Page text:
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Wubi question


rossg
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Hey. I was looking into wubi mainly just for fun, but had a question. Is there any way to type multiple characters at once in Wubi like you can in pinyin or do you have to press the space bar after every single character? I'm having trouble imagining how it could be faster than pinyin (for a skilled typist) if he/she is constantly mashing the space bar!.. Then again I probably am constantly mashing my space bar when typing English I'm just not as consciously aware.. Thanks.

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You can type words and phrases as well.

For two-character sequences, type the 1st & 2nd code of the first character, followed by the 1st & 2nd code of the second character, e.g. 中文 = khyy (口丨文丶)

For three-character sequences, it's 1st, 1st, 1st+2nd, e.g. 打字机 = rpsm (扌宀木几)

For four-character sequences, it's 1st, 1st, 1st, 1st, e.g. 五笔字型 = gtpg (五竹宀一)

For phrases longer than four characters, take the 1st code from each of the first three characters plus the 1st code of the last character, e.g. 中华人民共和国 = kwwl (口亻人囗)

The speed mainly comes from the fact that you don't have to look at the screen to pick the right character from a list. When multiple candidates exist for a given code sequence, their order is fixed. A skilled typist knows which one is at which position and he can use ; for example to select the second candidate. In other words, he can touch type.

And don't forget, at the time of Wubi's invention, most Pinyin input methods were limited to one character at a time. Today of course it's another story.

 

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You usually aren't mashing the spacebar.

 

Any decent Wubi input method will have an option to automatically output the character(s) when a full sequence is reached.  The speed comes because a single 4 character combination often outputs more than a single character  e.g. to type '我喜欢用五笔打字' I would enter 'q fkcqet ggttrspb'  compared to the equivalent in a sentence based pinyin method which would be 'woxihuanyongwubidazi '.  That's not a huge saving (17 vs 21 keys) but for sentences that have 3 or 4 character words then the savings tend to be greater.   The other savings come as Publius mentioned of not needing to look at the screen to proofread that the input was correct.

 

That being the case, the best benefit a learner of Chinese has in using Wubi is that it trains you to break down characters in to their constituent parts and makes you engage active recall of characters when typing, as opposed to pinyin based methods which only require passive recall.

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There isn't an easier way to type it by itself, but you'll often find that you type it with something else and then you'll find that there are many common combinations that use it, for example 'vfgh' gives me 那个, 'vftc' gives me 那么 and so on.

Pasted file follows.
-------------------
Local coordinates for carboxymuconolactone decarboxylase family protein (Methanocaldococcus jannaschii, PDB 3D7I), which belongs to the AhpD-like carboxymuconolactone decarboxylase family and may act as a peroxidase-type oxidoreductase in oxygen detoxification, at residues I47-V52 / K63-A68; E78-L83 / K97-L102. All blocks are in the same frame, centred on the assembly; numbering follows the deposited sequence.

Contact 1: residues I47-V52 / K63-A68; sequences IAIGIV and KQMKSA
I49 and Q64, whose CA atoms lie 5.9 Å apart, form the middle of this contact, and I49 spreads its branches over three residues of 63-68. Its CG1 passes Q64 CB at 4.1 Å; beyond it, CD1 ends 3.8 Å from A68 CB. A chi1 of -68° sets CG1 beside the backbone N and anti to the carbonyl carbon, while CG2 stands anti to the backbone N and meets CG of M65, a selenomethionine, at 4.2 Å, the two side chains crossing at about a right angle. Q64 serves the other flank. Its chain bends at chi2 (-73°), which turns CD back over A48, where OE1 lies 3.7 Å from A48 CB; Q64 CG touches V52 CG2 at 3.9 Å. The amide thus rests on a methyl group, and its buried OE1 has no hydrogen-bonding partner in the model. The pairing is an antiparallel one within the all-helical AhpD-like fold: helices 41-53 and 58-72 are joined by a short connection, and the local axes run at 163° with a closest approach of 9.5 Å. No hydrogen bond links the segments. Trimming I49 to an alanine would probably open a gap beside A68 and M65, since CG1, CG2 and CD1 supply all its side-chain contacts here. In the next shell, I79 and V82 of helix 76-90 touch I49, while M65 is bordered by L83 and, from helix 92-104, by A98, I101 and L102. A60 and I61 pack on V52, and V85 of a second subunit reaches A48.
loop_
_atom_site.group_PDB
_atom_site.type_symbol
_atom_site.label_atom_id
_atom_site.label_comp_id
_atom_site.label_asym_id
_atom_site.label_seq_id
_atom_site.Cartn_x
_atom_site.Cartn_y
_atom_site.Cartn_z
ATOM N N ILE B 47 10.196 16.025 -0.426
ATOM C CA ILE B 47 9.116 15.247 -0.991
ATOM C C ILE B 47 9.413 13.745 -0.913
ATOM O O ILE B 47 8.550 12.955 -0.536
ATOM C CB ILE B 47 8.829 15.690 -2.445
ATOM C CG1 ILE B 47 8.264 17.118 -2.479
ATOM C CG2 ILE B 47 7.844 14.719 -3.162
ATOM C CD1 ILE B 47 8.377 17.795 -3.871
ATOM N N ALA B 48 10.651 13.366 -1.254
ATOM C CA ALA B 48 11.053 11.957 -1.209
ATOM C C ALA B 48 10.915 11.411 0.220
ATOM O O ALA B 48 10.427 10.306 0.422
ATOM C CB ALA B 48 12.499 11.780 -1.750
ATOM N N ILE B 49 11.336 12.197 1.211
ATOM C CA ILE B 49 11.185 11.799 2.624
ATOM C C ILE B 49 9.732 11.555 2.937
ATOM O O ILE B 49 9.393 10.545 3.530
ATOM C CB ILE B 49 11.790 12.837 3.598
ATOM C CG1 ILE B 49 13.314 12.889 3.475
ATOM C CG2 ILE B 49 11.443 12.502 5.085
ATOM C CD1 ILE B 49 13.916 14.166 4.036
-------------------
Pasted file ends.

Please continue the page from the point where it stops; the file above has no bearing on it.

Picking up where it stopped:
This follows the rules for 2 character combinations where you type the first two roots of each character in the sequence.

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It's a two digit code called 末笔识别码.

The first digit is the shape of the last stroke: 1=横, 2=竖, 3=撇, 4=捺, 5=折. It corresponds to the five areas of the keyboard.

The second digit is the overall structure of the whole character: 1=上下形, 2=左右形, 3=其它形(整体字、外内形、半包围形等).

看=rhf, f=12, 1 means the last stroke is 横, 2 means the character can easily be divided into top half (看头) and bottom half (目).

牛=rhk, k=23, 2 means the last stroke is 竖, 3 means the character can't be easily divided into two halves.

扑=rhy, y=41, 4 means the last stroke is 捺(点), 1 means the character can be divided into left half (手) and right half (卜).

 

 

 

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39 minutes ago, rossg said:

I'm just using the built in wubi on my macbook pro.

 

I figured this was the case when I saw you type 白目土 for 看, and I want to warn you that not only does it suck, it will likely slow down your learning.  It's really that horrible.

 

I've used WBIM for a long time and I was going to recommend it earlier in the thread however it appears the developer has disappeared and it's no longer available (except through third-party download sites, which I wouldn't particularly trust).  I did a bit of hunting and discovered 清歌输入法, which I've been using on and off for the last couple of days and it seems quite decent (I refuse to use the Baidu or Sogou ones).

 

There are two things about it that will really help you, first is that unlike macos' builtin wubi it will show a candidate window with suggestions (and remaining key sequences) to complete the word/character.  The second thing is that it allows mixed pinyin and wubi input (so you can type either wubi or pinyin) and if you type pinyin then the candidate window will show the characters plus their corresponding wubi sequences.  This can really help when you're trying to figure out how to type a certain character or sequence of characters.

 

I'd also recommend looking at a typing training program.  Several years back there was a really good one for windows called 五笔快打, but that developer has also gone out of business so you'll probably not be able to find a registration key even if you can find a download for it.  Kingsoft also makes one (also for windows) called 金山打字通 which wasn't as good (many years ago) as 五笔快打 and I haven't used it for years so I don't know if it's gotten better or worse but it's still around at least.  I did a brief search but didn't find a native 五笔 typing tutor for macOS.  If you run windows in a VM, definitely check out 金山打字通 though.  For windows my favourite 五笔 IME is 极点五笔 .

 

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